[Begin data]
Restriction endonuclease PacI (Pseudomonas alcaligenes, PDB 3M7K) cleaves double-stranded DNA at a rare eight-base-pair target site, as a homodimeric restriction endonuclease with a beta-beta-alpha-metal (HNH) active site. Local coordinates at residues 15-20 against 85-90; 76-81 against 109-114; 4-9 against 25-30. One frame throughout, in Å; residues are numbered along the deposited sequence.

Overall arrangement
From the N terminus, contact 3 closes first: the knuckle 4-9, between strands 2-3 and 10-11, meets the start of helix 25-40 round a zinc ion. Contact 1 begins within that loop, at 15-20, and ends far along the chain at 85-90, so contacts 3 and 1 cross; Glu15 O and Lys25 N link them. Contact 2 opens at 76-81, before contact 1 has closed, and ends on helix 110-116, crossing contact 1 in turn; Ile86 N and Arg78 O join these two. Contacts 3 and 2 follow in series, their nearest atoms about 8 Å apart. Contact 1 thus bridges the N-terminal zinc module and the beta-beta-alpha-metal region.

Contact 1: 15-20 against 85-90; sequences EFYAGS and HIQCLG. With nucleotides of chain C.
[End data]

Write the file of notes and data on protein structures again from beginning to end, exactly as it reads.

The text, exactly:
Restriction endonuclease PacI (Pseudomonas alcaligenes, PDB 3M7K) cleaves double-stranded DNA at a rare eight-base-pair target site, as a homodimeric restriction endonuclease with a beta-beta-alpha-metal (HNH) active site. Local coordinates at residues 15-20 against 85-90; 76-81 against 109-114; 4-9 against 25-30. One frame throughout, in Å; residues are numbered along the deposited sequence.

Overall arrangement
From the N terminus, contact 3 closes first: the knuckle 4-9, between strands 2-3 and 10-11, meets the start of helix 25-40 round a zinc ion. Contact 1 begins within that loop, at 15-20, and ends far along the chain at 85-90, so contacts 3 and 1 cross; Glu15 O and Lys25 N link them. Contact 2 opens at 76-81, before contact 1 has closed, and ends on helix 110-116, crossing contact 1 in turn; Ile86 N and Arg78 O join these two. Contacts 3 and 2 follow in series, their nearest atoms about 8 Å apart. Contact 1 thus bridges the N-terminal zinc module and the beta-beta-alpha-metal region.

Contact 1: 15-20 against 85-90; sequences EFYAGS and HIQCLG. With nucleotides of chain C.